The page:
SLO County supervisors discuss redistricting maps, take no action

A map drawn by Richard Patten, with major changes to district lines.


The San Luis Obispo County Board of Supervisors discussed multiple redistricting proposals Tuesday evening, while staff fielded allegations county council misrepresented California’s Election Code.

At the start of the board meeting, staff referred to an inaccurate portrayal of the Election Code’s list of five priorities in the staff report as a “typo.” County counsel deleted the priority to promote communities of interest based on proximity and replaced it with the requirement “not to favor or discriminate against any political party.”

“There was a typographical error in the staff report,” said SLO County Administrative Analyst Kristin Eriksson. “Staff inadvertently deleted the language of the fifth consideration.”

Every 10 years, counties use new census data to redraw their boundaries to reflect changing populations and new legislative requirements.

Representing Redistricting Partners, a consulting firm hired by the county, Chris Chaffee helped county staff construct four maps, while relying on public input seeking to keep District 2 as it is and to leave Oceano in District 4. Chaffee explained that many of the maps submitted by the public failed to meet the 10% population deviation requirement.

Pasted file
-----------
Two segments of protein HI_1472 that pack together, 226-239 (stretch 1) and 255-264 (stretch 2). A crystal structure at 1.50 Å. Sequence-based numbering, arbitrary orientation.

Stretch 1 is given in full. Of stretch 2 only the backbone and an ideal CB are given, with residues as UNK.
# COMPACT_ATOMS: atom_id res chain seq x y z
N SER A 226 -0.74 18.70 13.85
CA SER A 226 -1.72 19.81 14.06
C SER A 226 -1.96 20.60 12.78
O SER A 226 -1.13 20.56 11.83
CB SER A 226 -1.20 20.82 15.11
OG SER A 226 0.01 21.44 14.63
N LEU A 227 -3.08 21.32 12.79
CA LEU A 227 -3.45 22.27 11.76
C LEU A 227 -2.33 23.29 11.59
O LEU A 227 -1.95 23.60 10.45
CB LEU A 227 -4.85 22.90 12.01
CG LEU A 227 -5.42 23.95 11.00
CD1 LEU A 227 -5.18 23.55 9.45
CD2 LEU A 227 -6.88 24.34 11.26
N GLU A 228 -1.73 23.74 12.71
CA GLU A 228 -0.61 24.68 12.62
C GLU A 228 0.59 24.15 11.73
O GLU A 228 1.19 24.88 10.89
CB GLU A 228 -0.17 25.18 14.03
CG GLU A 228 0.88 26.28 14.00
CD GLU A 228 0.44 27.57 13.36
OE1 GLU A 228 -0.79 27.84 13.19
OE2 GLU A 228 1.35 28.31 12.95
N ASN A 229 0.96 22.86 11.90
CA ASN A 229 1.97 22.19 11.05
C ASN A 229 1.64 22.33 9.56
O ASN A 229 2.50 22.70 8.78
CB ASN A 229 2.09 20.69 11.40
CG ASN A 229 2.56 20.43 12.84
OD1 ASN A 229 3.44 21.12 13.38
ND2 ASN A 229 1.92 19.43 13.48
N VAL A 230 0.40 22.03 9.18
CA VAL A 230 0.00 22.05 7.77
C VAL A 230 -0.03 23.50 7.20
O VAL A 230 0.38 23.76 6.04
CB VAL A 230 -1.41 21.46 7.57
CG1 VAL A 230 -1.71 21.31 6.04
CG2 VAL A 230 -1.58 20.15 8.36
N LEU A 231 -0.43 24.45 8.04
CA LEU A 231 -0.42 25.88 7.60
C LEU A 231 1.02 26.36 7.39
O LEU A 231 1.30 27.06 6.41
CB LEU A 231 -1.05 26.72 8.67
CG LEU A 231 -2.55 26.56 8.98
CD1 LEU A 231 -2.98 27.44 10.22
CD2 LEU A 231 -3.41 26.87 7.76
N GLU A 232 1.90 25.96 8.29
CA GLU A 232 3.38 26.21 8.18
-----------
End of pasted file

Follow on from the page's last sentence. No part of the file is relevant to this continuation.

During Tuesday’s meeting, nearly 70% of the 31 public speakers asked the board of supervisors to place the city of San Luis Obispo and Cal Poly in one district. The majority of the speakers encouraged the board to select a map drawn by Arroyo Grande resident Richard Patten, which puts most of San Luis Obispo in a district with Cal Poly and Morro Bay.

The remaining 10 speakers asked the board to make little or no changes to the current district layout, with claims that if it is not broken there is no reason for change. Because current district boundaries remain within the 10% deviation requirement, the board could elect to keep the boundaries the same for the next 10 years.

In Map A, districts remain primarily unchanged.

Speakers on both sides of the redistricting argument chastised county staff for failing to place all the submitted maps with the meeting agenda, or in an easily accessible place on the county website.

Supervisor John Peschong then asked county staff to post all submitted maps on the same page and in the same format on the county website.

Both supervisors Bruce Gibson and Dawn Ortiz-Legg voiced support for making no changes to the current district map, with Gibson moving a step further. Gibson wanted the board to start rejecting inadequate maps and to consider shortening the time to submit maps, which currently has a Nov. 21 deadline.

Rejecting Gibson’s proposal, supervisors Lynn Compton and Debbie Arnold wanted more public engagement, including retaining the already allotted time to submit and correct maps.

In the end, the board made no changes to the Nov. 21 deadline to submit maps.

The Board of Supervisors will conduct a third redistricting hearing on Nov. 12 and a fourth on Nov. 30.